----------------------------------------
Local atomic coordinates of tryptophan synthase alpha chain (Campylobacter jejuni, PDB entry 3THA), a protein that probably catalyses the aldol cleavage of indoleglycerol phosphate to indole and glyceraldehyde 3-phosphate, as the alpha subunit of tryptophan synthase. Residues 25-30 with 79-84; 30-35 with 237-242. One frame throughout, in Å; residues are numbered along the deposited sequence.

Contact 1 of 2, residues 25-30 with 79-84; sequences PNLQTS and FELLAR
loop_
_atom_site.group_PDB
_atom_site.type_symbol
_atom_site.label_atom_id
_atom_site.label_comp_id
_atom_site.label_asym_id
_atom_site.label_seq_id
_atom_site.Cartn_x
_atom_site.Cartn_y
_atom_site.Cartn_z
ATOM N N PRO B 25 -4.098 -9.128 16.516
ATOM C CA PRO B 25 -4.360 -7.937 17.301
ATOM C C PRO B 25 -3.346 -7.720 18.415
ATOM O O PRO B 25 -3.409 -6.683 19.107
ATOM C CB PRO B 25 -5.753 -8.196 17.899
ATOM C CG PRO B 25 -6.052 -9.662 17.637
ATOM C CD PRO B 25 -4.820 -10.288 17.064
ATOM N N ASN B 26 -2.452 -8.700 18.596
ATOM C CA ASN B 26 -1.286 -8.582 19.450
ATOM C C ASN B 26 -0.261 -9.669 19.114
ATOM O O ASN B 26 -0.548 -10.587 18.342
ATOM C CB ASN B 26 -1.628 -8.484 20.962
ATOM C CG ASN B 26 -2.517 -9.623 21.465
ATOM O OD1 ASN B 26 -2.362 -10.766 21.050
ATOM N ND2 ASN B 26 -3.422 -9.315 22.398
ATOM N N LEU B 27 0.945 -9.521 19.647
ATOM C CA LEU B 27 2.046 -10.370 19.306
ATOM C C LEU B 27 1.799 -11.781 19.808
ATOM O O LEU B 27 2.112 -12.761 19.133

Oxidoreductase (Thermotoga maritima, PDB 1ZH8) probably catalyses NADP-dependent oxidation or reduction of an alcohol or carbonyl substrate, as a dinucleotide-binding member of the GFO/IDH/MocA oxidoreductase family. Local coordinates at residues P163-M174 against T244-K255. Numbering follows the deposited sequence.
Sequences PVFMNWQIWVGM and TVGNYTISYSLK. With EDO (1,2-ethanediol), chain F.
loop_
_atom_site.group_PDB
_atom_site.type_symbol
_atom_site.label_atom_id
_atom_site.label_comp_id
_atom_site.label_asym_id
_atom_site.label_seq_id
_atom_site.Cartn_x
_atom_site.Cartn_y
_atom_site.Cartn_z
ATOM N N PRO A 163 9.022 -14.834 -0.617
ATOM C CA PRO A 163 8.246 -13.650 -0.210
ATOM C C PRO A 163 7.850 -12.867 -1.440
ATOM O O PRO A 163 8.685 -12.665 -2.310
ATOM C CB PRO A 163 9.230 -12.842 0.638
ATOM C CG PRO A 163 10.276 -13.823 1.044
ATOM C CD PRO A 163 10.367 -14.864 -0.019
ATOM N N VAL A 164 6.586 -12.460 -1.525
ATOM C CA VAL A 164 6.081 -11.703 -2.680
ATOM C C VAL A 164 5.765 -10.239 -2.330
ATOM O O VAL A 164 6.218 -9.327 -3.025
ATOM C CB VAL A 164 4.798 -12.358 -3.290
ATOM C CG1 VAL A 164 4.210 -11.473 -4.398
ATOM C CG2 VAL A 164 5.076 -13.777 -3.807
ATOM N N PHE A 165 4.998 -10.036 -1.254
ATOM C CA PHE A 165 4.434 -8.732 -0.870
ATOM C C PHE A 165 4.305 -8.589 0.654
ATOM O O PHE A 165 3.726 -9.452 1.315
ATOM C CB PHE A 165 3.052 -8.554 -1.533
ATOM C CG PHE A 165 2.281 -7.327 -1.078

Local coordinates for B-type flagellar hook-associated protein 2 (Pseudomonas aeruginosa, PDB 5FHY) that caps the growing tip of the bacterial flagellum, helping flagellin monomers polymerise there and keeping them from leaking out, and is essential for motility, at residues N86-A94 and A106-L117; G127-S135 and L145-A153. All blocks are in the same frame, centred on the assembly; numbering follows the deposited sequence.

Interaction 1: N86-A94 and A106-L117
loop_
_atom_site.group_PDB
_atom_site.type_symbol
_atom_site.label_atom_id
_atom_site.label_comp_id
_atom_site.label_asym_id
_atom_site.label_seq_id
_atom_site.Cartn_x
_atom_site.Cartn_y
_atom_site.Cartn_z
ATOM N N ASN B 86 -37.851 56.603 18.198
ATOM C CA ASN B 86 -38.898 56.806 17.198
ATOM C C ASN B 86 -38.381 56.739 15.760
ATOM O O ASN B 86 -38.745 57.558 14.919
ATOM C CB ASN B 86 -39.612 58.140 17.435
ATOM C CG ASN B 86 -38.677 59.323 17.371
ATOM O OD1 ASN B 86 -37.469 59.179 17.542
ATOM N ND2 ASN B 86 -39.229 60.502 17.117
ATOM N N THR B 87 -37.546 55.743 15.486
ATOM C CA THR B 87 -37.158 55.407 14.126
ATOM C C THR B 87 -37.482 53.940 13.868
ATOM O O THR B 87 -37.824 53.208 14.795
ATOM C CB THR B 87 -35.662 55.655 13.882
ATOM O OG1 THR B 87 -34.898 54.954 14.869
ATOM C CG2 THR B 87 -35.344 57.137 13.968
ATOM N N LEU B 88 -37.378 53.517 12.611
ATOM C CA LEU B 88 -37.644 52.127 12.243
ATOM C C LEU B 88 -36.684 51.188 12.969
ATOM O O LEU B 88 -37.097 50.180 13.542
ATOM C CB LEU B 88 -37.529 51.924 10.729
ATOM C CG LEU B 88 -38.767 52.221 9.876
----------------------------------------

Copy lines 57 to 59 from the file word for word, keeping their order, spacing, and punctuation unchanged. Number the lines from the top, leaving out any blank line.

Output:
ATOM C CG2 VAL A 164 5.076 -13.777 -3.807
ATOM N N PHE A 165 4.998 -10.036 -1.254
ATOM C CA PHE A 165 4.434 -8.732 -0.870